Sunday, January 26, 2014

The Walls of East London

East London has been on my list of places to see in London for a long time. When I finally got the opportunity to take an ‘art tour’ in Brick Lane, the timing was perfect as the usual gloomy skies of London went away and I was blessed with the most amazing day. East London is probably the most culturally diverse part of London. It saw three waves of immigration; French, Jewish and Bangladeshi. The last one is the most prominent in terms of the culture and the community present there, but if you look closer you can see that the lives and work of its previous inhabitants were never erased. So with a jolly and passionate Scottish tour guide, my friend Anjanaa and a group of tourists who all share an interest in art, the journey began.

I have always loved street art, but have never had the opportunity to see it up close. I even tried (and failed) to use an online graffiti application to make normal images look like they were drawn on a wall with spray paint. But East London's street art and graffiti was better than anything I had seen before in pictures. What made them even more special was the history of the community that lived in East London as well as the individual stories of artists who spilled their imaginations and dreams onto blank walls to create blueprints and many will follow in years to come

The Crane by artist Roa- completed in 8 hrs
All forms of street art and graffiti are illegal in the eyes of the law. To me, this makes these types of art all the more exciting; it is opportunity combined with passion, love, rage, torment, defiance and every other emotion an artist goes through to create his or her masterpiece. Many pieces, like the crane and the cowboy, were created in just a couple of hours. The immaculate detail seen in such drawings is often missed. As a spectator I find there to be two different stages of admiring art. The first is when we glance at it, stare at it as it comes into sight and we are drawn to the scale, colour and subject of the drawing. The second is when we look closer, come up close to it to admire the detail and realize that our first impression of it is the least of what the image actually represents; a stamp of identity.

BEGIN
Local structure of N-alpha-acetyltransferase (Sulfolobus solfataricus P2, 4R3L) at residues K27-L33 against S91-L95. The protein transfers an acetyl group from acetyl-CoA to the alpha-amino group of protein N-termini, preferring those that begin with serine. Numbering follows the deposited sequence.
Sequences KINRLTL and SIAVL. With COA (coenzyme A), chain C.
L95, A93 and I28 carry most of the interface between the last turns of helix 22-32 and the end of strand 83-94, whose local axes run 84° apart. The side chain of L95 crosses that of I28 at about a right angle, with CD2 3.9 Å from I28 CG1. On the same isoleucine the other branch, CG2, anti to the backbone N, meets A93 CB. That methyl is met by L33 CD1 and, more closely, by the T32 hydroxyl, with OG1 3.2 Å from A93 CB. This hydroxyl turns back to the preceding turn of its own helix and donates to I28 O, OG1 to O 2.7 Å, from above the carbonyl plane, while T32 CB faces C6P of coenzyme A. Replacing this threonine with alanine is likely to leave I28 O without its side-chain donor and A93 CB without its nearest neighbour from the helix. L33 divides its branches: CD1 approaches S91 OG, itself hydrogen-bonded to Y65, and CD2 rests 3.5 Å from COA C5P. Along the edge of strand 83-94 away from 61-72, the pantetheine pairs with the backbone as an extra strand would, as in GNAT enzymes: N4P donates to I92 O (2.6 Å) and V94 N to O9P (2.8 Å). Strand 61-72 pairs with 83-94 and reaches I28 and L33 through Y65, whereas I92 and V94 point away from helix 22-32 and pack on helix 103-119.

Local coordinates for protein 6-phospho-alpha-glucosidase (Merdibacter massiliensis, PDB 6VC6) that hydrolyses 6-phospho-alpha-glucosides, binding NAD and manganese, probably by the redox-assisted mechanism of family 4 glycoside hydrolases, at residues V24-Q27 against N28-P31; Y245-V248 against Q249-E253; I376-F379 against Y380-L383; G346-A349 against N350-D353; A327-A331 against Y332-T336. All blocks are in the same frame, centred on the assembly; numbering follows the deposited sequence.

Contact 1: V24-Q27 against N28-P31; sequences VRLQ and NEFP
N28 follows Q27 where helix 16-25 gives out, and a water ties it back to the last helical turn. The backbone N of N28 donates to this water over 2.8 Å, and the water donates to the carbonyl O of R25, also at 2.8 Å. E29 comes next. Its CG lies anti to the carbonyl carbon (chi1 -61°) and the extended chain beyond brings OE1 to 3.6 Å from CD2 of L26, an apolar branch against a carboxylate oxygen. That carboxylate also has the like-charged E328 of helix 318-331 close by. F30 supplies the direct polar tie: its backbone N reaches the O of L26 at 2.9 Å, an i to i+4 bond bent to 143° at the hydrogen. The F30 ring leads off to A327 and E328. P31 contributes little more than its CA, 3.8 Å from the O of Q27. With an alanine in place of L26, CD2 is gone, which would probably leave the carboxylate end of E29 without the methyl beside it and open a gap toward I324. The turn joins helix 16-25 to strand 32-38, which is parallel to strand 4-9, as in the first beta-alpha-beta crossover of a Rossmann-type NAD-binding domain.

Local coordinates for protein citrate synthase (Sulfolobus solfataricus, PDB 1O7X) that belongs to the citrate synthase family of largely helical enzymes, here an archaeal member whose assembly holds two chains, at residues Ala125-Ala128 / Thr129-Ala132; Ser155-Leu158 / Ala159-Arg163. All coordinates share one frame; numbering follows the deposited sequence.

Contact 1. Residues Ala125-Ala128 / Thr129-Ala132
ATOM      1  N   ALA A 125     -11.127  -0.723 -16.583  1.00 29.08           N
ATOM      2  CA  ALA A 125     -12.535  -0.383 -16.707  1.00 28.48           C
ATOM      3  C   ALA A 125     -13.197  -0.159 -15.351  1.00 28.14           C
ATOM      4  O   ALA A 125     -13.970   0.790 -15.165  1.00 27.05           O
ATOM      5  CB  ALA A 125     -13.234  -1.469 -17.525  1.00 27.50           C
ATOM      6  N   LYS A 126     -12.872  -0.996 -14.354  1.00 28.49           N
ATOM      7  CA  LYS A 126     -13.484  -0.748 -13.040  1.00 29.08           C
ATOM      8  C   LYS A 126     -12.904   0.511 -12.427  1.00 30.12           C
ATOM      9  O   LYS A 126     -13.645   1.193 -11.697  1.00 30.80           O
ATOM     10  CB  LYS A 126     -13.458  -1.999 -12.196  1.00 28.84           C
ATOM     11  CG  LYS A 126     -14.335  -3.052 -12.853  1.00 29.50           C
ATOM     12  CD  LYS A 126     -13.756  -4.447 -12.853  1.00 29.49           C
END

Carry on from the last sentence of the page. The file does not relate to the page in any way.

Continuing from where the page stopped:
Street art is never permanent. You can create a masterpiece one day and have it covered up with spray paint the next day by another artist who just wanted to create something new. The best part is, nobody would blame them. It's a fight for space, and and a fight for expression. Most people would say that there is a blurred line between graffiti and vandalism but I would disagree. Unless it is the names of boys’ schools during cricket matches and unflattering terms for girls sprawled on my school wall in Colombo (a bit of school pride kicking in here, so yes, that was vandalism), graffiti represents a story, an outburst of emotion that needed an outlet. And what better canvas than a street wall?

As I stopped to stare at all the colourful walls in Brick Lane and its surrounding streets, I realized that the drawings and words before me were a tribute to the culture and history of East London. With different waves of immigration came constant change, adaptation and a fusion of ideas and histories. And with change comes the guarantee that what you create today can be something complete different in ten years, or cease to exist all together. Hence the street art in East London is a tribute to a community and a culture that celebrates and thrives on change. And no matter what technique, language or medium the artist uses, while it lasts, their art will always share a common message: I was here, this is who I am.

This is what makes me fall in love with London over and over again: fusion. So my advice to you- go see the places no one tells you to look for.  And scribbled on a wall down a lonely alley, you will find something that will make you smile. 

1 comment:

  1. brick field , brick lanes .... the famous street art roads :)